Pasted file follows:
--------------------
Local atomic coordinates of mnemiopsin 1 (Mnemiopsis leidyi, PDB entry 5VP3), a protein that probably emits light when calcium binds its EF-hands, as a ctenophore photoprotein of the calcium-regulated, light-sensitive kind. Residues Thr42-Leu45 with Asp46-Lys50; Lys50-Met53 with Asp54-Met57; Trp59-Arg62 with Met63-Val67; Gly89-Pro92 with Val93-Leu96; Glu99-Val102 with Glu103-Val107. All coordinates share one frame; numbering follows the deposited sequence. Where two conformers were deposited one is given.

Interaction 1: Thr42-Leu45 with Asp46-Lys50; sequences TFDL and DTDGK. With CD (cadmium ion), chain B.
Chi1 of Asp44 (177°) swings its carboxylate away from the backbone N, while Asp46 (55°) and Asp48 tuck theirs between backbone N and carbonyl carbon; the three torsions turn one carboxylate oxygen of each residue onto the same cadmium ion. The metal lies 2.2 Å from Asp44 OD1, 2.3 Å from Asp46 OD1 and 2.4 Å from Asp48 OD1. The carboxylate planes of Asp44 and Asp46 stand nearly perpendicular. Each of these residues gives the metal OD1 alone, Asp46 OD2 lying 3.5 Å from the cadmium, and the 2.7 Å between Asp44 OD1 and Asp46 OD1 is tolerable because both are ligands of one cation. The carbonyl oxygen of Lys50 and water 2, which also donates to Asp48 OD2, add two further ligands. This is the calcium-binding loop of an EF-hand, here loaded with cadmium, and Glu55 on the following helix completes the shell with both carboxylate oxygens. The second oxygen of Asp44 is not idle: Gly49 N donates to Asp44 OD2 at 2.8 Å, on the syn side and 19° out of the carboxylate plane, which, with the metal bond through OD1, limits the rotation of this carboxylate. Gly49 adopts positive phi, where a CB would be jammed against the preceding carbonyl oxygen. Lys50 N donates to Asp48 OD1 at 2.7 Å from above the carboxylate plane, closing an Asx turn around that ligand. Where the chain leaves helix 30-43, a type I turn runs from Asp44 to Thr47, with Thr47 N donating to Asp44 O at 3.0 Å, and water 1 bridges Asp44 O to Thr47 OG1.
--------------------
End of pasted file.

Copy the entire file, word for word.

Local atomic coordinates of mnemiopsin 1 (Mnemiopsis leidyi, PDB entry 5VP3), a protein that probably emits light when calcium binds its EF-hands, as a ctenophore photoprotein of the calcium-regulated, light-sensitive kind. Residues Thr42-Leu45 with Asp46-Lys50; Lys50-Met53 with Asp54-Met57; Trp59-Arg62 with Met63-Val67; Gly89-Pro92 with Val93-Leu96; Glu99-Val102 with Glu103-Val107. All coordinates share one frame; numbering follows the deposited sequence. Where two conformers were deposited one is given.

Interaction 1: Thr42-Leu45 with Asp46-Lys50; sequences TFDL and DTDGK. With CD (cadmium ion), chain B.
Chi1 of Asp44 (177°) swings its carboxylate away from the backbone N, while Asp46 (55°) and Asp48 tuck theirs between backbone N and carbonyl carbon; the three torsions turn one carboxylate oxygen of each residue onto the same cadmium ion. The metal lies 2.2 Å from Asp44 OD1, 2.3 Å from Asp46 OD1 and 2.4 Å from Asp48 OD1. The carboxylate planes of Asp44 and Asp46 stand nearly perpendicular. Each of these residues gives the metal OD1 alone, Asp46 OD2 lying 3.5 Å from the cadmium, and the 2.7 Å between Asp44 OD1 and Asp46 OD1 is tolerable because both are ligands of one cation. The carbonyl oxygen of Lys50 and water 2, which also donates to Asp48 OD2, add two further ligands. This is the calcium-binding loop of an EF-hand, here loaded with cadmium, and Glu55 on the following helix completes the shell with both carboxylate oxygens. The second oxygen of Asp44 is not idle: Gly49 N donates to Asp44 OD2 at 2.8 Å, on the syn side and 19° out of the carboxylate plane, which, with the metal bond through OD1, limits the rotation of this carboxylate. Gly49 adopts positive phi, where a CB would be jammed against the preceding carbonyl oxygen. Lys50 N donates to Asp48 OD1 at 2.7 Å from above the carboxylate plane, closing an Asx turn around that ligand. Where the chain leaves helix 30-43, a type I turn runs from Asp44 to Thr47, with Thr47 N donating to Asp44 O at 3.0 Å, and water 1 bridges Asp44 O to Thr47 OG1.